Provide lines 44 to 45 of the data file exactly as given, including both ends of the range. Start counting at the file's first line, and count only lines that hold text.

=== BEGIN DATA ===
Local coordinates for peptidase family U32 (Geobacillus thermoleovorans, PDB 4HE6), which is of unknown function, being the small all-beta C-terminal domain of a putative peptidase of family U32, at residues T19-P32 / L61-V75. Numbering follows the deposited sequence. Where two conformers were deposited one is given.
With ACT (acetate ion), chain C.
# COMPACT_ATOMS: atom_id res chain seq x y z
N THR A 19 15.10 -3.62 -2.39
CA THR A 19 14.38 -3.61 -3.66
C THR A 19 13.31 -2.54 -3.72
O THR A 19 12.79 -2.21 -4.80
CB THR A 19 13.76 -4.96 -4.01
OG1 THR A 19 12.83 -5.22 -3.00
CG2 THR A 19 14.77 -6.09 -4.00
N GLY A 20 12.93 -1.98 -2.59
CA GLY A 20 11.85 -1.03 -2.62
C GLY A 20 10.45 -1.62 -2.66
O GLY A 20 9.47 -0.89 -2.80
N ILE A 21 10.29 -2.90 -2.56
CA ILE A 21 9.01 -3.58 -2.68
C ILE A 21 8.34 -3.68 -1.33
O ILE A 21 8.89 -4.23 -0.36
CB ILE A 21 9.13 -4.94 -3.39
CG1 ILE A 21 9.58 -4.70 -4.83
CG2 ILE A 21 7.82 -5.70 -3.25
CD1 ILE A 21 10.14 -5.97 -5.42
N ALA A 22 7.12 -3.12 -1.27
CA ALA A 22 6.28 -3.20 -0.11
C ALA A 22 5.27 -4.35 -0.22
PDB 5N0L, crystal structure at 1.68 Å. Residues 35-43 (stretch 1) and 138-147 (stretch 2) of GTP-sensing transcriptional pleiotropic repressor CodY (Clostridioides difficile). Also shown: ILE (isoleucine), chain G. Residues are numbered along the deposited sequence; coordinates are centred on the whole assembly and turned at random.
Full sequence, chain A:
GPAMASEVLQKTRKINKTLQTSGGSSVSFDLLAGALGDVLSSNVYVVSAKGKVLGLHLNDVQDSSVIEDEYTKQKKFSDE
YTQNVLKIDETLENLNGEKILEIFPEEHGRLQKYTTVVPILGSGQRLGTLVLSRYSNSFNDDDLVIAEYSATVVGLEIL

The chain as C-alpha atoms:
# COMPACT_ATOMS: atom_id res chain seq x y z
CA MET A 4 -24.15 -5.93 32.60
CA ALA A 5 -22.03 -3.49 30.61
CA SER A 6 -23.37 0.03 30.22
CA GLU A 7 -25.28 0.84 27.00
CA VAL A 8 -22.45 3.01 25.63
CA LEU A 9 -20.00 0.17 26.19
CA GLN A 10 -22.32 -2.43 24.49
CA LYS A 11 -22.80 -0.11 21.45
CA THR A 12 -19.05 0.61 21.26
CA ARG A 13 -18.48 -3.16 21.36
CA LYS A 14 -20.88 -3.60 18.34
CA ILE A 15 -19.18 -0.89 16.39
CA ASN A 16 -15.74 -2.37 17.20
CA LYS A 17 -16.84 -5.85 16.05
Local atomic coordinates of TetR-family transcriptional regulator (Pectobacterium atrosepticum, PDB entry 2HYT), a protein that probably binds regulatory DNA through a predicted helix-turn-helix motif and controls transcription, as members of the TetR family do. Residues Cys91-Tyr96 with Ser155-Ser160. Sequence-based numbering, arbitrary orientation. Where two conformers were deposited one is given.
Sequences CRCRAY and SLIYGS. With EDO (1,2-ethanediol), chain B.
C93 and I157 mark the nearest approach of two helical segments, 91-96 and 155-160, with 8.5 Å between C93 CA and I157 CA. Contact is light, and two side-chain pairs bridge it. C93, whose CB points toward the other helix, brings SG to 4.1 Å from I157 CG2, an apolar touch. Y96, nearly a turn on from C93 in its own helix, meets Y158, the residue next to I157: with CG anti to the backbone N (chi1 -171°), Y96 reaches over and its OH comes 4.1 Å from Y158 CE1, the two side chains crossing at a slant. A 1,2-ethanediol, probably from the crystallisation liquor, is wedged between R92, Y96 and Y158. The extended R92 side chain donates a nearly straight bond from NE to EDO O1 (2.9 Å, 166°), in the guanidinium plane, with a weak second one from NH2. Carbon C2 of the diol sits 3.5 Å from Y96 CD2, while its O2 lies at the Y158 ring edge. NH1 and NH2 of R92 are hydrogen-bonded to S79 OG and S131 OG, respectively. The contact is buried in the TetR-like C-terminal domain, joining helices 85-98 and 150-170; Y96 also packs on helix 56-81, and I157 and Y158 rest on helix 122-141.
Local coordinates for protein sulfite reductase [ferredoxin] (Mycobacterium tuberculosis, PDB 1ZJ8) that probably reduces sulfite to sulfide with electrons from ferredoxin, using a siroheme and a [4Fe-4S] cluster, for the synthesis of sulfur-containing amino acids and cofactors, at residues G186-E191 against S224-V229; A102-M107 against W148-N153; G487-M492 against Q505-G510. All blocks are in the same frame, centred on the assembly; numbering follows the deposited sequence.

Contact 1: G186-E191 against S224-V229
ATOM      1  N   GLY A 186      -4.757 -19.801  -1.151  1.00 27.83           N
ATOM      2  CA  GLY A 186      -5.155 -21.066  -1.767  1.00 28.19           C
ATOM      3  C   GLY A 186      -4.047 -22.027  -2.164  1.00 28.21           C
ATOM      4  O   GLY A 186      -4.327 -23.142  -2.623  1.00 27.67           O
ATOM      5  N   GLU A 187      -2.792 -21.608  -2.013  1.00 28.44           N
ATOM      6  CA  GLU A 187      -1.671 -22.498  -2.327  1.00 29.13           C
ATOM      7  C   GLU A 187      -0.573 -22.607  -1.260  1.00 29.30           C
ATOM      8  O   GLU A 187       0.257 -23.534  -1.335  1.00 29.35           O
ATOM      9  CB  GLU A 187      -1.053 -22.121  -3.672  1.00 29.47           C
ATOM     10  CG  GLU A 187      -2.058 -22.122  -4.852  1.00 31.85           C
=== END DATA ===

CA ASN A 16 -15.74 -2.37 17.20
CA LYS A 17 -16.84 -5.85 16.05